The TISA, labeled by WikiLeaks as the "big brother" to the similarly proposed Trans-Pacific Trade Agreement (TPP), is an international trade treaty currently being negotiated by the US, European Union and 23 other countries including Turkey, Mexico, Canada, Australia and Israel, who together make up two-thirds of the world’s GDP.
The proposed treaty, which focuses on liberalizing the provision of services, such as banking, healthcare and transport between member countries, has drawn widespread criticism from afar about the potential impacts it may have on local businesses, with concern it will help give unprecedented power to multinational corporations at the expense of governments and small operators.
Among the vocal critics is Paddy Crumlin, president of the International Transport Workers’ Federation (ITF):
"This text would supercharge the most powerful companies in the transport industry, giving them preferential treatment. What’s missing from this equation is any value at all for workers and citizens. It creates serious barriers for any state wanting to invest in, manage and operate its national infrastructure or — crucially — to defend decent work and decent terms and conditions across transport."
TISA Part of a 'T-Treaty Trinity'
A WikiLeaks statement said that while other proposed agreements such as the TTIP and TPP had generated greater publicity in recent times, the TISA deal was part of a strategic plan to eventually link up the various deals under a "T-treaty trinity" arrangement.
In an apparent political move, WikiLeaks noted that none of the various "T-treaty trinity" arrangements featured the involvement of any countries from the BRICS bloc, which consists of Brazil, Russia, India, China and South Africa.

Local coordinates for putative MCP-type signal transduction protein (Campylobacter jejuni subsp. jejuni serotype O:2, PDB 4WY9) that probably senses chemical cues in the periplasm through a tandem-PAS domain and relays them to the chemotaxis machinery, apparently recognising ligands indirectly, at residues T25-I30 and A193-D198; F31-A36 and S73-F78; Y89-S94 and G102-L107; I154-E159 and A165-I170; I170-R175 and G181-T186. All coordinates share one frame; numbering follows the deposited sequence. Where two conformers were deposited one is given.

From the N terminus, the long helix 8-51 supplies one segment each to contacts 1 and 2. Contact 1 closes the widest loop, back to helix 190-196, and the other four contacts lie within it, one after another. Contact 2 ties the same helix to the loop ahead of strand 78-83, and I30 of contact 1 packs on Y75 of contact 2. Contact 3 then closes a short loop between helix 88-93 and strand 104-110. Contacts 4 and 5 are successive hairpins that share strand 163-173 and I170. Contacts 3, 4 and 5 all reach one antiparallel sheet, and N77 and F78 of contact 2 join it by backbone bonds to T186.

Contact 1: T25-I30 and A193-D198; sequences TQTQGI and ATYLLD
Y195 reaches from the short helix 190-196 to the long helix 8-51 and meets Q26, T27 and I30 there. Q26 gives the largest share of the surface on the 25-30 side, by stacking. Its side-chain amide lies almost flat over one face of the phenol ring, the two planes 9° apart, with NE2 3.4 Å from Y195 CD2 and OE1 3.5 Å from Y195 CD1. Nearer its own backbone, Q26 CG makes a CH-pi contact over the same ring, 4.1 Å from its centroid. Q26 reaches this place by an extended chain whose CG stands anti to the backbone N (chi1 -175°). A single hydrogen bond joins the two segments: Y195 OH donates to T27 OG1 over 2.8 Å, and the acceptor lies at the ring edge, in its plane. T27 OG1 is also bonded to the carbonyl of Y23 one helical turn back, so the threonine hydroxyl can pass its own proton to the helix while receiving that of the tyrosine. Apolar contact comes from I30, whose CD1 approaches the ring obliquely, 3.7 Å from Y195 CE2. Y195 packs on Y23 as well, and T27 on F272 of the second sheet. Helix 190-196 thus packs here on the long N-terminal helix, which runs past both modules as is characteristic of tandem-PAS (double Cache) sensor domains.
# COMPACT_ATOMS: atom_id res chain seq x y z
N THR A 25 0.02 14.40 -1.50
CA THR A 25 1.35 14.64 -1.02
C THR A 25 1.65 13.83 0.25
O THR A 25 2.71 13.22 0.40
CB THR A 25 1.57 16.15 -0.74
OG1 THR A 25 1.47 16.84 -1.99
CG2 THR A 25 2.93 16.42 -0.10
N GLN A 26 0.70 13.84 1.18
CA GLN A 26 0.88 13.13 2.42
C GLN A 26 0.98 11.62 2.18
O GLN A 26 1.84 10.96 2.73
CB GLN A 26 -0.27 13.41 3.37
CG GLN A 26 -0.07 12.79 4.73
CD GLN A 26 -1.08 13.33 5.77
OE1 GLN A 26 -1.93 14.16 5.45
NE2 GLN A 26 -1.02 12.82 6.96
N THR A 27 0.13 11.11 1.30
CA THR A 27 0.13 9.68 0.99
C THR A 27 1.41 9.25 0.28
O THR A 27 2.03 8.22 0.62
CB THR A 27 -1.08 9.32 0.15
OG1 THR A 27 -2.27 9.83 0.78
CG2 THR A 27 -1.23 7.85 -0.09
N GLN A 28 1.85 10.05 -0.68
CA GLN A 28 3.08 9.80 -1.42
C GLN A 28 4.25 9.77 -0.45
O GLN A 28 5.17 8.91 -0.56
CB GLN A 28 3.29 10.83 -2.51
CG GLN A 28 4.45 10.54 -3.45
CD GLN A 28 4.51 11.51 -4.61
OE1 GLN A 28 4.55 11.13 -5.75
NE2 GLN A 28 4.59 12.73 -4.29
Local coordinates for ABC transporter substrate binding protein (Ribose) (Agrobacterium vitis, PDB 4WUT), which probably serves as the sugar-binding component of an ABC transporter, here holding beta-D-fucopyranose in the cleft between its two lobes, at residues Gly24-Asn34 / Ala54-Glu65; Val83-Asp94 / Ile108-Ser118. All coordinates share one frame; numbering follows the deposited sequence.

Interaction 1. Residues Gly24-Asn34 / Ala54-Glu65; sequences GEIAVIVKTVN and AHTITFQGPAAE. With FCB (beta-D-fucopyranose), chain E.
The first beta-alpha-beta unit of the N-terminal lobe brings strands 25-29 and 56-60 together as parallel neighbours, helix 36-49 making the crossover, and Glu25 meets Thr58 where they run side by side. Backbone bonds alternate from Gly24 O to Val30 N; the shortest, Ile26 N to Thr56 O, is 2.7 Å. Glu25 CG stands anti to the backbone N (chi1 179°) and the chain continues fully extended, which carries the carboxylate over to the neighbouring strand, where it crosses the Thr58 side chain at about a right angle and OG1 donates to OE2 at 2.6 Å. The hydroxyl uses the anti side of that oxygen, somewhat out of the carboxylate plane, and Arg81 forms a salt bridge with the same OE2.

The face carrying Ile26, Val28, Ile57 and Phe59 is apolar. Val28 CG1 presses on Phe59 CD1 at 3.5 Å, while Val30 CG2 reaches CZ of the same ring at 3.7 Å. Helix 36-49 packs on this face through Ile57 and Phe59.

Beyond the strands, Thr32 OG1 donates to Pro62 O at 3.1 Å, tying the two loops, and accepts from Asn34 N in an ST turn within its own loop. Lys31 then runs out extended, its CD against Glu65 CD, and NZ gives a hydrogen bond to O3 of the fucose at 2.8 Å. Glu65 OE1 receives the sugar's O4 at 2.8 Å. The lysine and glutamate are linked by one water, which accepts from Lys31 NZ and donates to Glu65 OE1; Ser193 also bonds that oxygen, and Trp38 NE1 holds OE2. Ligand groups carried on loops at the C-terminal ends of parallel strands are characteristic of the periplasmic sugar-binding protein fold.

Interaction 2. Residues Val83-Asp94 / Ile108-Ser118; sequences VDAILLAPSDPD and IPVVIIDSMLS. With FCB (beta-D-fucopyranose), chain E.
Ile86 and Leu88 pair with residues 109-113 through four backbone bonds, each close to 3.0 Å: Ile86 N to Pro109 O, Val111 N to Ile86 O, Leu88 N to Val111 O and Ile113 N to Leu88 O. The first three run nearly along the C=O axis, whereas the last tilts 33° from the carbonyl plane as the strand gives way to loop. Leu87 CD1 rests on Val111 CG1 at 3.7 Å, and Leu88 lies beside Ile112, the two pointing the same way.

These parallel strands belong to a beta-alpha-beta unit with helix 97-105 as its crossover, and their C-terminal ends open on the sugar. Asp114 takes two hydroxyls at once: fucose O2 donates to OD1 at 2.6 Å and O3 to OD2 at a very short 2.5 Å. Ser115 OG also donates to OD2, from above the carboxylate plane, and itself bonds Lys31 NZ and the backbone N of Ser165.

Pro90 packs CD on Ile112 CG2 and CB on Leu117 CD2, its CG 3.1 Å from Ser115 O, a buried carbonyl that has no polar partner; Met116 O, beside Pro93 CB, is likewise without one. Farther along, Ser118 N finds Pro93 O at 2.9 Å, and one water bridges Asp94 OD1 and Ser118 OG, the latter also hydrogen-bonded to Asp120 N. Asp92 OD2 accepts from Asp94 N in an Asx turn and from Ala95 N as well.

The latest leak follows the publication of similar documents last year relating to TISA negotiations, which WikiLeaks said had the "aim to further deregulate the financial sector, despite widespread consensus that lack of oversight and regulation was the main cause of the last global financial crisis of 2008".
"Today’s release confirms the ongoing determination to deregulate. Furthermore, standstill clauses will tie the hands of future government to implement changes in response to changing environment."
Bounty for Information
The release of the documents comes one day after WikiLeaks initiated a public campaign to try and raise funds for a $100,000 bounty to be issued for information relating to the proposed TPP.
WikiLeaks turned to crowd funding as part of measures to try and encourage people with classified access to leak more unreleased 'chapters' of the proposed TPP.
Like the TISA, little is known about the TPP, which is a proposed regulatory and investment treaty being negotiated by 12 countries, including the US, Canada, Mexico, Japan and Australia.
Although the text of the treaty hasn't been released to the public, WikiLeaks has released three chapters of TPP proposals since 2013, which the organization received through leaks.
However, the remaining 26 chapters have not been released, with WikiLeaks fronting a new push to encourage those with access to the confidential information to release it to the public.
Despite claims from governments and business figures that the proposed trade figures will have a positive impact, critics of the plans say they're concerned with the lack of transparency involved with negotiations, amid fears about the potential impact the agreement may have on local economies, concerns about local jobs and the power it may give multinational corporations.
WikiLeaks founder Julian Assange called for world leaders to show the public the full nature of TPP proposals.
"The transparency clock has run out on the TPP. No more secrecy. No more excuses. Let's open the TPP once and for all."